The experiences of support persons of people newly diagnosed with Multiple Sclerosis

An interpretative phenomenological study

Karen STRICKLAND, Allison Worth, Catriona Kennedy

Research output: Contribution to journalArticle

7 Citations (Scopus)


Aim: This study explores the experience of the diagnosis of Multiple Sclerosis for
the support person and identifies the impact on their lives. Background: At the time of diagnosis, the support person may not be readily identified in a traditional caring role; however, the diagnosis itself brings with it the possibility of changes to the roles in the relationship and possible consequences for biographical construction. Design: A hermeneutic phenomenological study.
Methods: A convenience sample of nine support persons was interviewed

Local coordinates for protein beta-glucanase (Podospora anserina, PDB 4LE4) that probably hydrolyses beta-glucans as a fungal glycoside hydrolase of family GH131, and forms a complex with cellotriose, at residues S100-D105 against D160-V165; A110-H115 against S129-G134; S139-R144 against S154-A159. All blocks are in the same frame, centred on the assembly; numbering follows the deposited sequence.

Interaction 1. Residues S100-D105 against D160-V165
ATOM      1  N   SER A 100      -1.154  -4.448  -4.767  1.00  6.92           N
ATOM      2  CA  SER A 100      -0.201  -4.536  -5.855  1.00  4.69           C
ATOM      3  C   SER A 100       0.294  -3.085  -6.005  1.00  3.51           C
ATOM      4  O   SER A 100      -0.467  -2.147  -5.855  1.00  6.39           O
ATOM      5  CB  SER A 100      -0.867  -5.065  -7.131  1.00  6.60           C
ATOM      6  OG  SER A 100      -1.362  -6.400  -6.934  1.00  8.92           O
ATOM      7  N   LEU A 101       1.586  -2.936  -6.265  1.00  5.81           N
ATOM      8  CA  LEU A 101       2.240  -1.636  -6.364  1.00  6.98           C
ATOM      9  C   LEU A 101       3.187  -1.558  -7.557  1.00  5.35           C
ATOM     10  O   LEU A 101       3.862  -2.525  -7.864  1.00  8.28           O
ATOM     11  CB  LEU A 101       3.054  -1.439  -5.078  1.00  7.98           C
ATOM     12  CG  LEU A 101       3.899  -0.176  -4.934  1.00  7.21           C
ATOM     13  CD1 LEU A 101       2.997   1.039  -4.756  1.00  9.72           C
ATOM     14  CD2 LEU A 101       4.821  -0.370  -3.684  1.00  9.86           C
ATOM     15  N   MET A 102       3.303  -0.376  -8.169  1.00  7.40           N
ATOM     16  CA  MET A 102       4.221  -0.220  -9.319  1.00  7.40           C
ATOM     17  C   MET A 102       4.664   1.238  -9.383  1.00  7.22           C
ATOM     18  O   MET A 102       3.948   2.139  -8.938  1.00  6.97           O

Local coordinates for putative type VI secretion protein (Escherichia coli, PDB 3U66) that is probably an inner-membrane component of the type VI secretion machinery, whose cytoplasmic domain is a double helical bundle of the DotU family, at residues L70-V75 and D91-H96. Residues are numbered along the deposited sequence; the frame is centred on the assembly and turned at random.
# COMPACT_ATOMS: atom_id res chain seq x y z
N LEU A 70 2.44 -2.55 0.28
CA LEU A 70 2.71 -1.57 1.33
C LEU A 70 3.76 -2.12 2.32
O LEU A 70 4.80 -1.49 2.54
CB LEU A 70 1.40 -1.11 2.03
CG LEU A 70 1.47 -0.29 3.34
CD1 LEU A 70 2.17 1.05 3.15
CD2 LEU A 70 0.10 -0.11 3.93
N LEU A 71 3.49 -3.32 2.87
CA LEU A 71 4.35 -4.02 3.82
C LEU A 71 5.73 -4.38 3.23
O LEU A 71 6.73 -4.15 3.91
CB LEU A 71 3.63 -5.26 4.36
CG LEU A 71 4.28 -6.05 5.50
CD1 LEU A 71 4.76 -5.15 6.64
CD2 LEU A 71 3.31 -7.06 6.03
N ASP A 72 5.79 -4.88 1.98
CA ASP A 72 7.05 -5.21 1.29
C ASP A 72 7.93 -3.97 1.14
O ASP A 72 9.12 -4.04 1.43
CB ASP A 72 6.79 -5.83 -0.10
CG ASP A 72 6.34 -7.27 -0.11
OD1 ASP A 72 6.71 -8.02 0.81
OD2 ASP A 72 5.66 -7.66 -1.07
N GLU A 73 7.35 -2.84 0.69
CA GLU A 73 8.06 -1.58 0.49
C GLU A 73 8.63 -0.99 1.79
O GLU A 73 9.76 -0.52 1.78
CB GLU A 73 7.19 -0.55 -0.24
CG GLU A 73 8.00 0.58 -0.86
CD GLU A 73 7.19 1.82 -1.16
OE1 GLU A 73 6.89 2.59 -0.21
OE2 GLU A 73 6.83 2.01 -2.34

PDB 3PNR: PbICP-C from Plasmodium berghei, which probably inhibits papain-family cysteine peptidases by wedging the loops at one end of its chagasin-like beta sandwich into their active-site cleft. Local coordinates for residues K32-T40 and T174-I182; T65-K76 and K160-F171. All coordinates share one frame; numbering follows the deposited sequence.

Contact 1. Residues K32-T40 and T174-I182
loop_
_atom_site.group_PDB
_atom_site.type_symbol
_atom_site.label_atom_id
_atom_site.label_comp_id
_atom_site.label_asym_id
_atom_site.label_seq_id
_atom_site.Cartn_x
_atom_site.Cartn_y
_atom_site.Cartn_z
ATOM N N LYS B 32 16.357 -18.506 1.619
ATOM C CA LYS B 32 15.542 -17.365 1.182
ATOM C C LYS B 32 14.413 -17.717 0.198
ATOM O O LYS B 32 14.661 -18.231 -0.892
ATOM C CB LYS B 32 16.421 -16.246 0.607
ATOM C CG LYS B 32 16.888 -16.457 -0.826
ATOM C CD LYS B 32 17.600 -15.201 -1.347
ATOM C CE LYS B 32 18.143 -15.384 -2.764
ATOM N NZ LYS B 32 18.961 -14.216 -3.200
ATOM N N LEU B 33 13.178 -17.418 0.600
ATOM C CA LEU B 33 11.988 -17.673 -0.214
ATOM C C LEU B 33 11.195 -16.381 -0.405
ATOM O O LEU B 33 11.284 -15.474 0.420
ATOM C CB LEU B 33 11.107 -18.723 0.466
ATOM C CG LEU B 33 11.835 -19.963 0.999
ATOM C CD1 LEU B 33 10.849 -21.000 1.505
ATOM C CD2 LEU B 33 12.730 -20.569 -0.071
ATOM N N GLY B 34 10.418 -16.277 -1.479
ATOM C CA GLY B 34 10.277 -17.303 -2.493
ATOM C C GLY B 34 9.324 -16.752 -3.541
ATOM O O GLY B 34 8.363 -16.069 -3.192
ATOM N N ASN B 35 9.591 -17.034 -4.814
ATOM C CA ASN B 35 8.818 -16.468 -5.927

between December 2008 - March 2010. The data were analysed using
interpretative phenomenological analysis. Findings: The participants in this study were often not readily identifiable as ‘carers’; however, the diagnosis of Multiple Sclerosis implied a shift towards a caring role at some point in the future. The uncertainty surrounding the nature and progression of the condition left this identity hanging, incomplete and as such contributed to a liminal way of being.
Conclusions: This paper reveals that biographical disruption is not limited to the
person diagnosed with Multiple Sclerosis but that the support person also
undergoes a transition to their sense of self to that of ‘anticipatory carer’. The
findings provide insight into the biographical and emotional impact of Multiple
Sclerosis on the support persons early in the development of the condition.
Original languageEnglish
Pages (from-to)2811-2821
Number of pages11
JournalJournal of Advanced Nursing
Issue number12
Publication statusPublished - 2015
Externally publishedYes


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